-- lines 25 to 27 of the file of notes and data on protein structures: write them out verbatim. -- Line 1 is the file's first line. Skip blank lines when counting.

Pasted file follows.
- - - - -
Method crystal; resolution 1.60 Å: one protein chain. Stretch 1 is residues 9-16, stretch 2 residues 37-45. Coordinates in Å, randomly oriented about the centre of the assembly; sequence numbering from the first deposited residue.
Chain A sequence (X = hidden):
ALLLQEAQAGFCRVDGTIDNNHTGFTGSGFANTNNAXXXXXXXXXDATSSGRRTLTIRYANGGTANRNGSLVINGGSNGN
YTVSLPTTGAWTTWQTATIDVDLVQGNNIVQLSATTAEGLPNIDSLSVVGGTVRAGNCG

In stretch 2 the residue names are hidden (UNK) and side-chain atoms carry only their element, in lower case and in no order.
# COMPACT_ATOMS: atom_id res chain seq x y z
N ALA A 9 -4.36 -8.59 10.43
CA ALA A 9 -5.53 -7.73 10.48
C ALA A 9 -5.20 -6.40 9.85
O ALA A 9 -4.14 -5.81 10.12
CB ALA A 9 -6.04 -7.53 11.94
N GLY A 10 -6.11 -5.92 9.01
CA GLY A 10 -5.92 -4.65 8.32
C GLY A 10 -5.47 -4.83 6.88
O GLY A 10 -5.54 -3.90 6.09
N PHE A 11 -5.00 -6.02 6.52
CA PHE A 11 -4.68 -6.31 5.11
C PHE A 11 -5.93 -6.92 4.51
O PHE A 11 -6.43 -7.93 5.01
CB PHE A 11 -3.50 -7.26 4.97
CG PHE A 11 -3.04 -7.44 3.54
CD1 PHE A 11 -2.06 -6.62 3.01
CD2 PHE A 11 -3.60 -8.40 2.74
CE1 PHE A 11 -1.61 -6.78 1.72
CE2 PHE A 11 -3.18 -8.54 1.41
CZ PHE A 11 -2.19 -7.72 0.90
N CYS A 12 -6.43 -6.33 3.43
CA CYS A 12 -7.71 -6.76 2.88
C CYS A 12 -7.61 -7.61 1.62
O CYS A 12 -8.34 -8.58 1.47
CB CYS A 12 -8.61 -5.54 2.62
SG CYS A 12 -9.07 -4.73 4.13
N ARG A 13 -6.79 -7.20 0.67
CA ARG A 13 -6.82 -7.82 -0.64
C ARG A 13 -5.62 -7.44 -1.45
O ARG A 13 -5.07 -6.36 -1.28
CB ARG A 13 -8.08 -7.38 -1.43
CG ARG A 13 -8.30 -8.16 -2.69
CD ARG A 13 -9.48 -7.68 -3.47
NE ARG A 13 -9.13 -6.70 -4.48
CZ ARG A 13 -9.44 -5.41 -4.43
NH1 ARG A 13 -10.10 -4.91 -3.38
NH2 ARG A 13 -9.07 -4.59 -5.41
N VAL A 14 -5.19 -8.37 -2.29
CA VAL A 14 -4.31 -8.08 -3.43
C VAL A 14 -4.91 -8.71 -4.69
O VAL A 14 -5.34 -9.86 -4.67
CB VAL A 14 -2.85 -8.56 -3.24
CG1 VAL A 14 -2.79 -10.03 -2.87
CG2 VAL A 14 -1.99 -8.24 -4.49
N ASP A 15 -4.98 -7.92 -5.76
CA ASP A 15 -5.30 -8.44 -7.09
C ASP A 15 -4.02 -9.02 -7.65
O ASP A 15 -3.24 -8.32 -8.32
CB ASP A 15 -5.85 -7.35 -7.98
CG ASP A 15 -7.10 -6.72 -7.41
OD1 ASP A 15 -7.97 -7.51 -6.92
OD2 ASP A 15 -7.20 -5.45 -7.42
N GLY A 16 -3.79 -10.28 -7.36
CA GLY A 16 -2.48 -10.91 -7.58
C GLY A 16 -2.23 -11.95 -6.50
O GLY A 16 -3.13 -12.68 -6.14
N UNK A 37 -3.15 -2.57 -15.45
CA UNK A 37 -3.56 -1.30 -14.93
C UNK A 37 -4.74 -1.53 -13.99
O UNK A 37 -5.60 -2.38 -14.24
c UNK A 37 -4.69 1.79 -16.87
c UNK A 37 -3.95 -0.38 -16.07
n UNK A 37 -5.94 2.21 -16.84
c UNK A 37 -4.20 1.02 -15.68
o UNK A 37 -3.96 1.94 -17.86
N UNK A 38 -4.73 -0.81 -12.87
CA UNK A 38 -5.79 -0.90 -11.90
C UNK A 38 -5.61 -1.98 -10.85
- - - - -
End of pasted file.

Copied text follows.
CE2 PHE A 11 -3.18 -8.54 1.41
CZ PHE A 11 -2.19 -7.72 0.90
N CYS A 12 -6.43 -6.33 3.43